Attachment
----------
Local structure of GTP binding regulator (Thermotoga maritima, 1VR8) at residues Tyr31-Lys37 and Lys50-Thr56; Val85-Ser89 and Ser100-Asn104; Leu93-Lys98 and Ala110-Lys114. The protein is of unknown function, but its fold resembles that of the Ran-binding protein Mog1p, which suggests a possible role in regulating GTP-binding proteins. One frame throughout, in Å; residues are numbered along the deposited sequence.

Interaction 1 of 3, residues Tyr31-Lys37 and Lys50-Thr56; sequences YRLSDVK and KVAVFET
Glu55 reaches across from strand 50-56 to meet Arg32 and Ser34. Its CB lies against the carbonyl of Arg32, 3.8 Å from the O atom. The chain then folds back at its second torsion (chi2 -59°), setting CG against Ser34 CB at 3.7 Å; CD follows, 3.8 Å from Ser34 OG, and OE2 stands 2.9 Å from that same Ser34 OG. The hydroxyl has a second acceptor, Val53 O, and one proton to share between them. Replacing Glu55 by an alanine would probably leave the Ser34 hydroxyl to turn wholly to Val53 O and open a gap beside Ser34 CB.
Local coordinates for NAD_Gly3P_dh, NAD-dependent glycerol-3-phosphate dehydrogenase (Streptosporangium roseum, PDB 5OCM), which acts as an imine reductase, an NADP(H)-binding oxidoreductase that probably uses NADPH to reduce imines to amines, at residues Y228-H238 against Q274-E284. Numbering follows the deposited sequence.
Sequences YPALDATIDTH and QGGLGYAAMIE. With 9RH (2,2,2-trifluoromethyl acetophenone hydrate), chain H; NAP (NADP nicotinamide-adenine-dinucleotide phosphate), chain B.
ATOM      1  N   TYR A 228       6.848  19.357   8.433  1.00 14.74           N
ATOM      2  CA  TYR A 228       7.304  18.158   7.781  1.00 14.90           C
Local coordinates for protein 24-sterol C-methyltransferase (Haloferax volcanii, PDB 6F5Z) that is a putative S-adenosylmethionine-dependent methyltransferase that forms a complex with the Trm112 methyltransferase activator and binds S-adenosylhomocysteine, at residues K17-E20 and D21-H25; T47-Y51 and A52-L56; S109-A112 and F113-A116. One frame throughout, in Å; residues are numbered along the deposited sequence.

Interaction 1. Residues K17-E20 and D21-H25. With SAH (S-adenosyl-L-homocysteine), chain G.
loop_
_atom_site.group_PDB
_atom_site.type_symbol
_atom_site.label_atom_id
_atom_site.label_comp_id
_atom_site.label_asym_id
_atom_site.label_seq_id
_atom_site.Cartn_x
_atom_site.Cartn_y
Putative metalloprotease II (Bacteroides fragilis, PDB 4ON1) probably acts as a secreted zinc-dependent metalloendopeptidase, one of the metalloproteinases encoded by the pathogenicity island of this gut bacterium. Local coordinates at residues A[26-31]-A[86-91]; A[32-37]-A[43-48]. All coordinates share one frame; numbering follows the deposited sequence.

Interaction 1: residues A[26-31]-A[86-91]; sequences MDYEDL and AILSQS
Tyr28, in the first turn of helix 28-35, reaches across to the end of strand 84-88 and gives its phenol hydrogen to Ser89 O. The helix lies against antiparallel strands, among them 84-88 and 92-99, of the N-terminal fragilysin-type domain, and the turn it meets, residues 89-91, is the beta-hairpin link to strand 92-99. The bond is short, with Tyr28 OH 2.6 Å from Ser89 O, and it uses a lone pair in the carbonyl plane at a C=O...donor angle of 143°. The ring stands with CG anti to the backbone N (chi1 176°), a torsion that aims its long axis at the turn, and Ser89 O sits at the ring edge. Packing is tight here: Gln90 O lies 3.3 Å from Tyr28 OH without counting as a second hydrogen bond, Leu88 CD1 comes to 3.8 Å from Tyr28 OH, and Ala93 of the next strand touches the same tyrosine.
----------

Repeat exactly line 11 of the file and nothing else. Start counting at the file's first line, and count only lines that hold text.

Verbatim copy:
_atom_site.group_PDB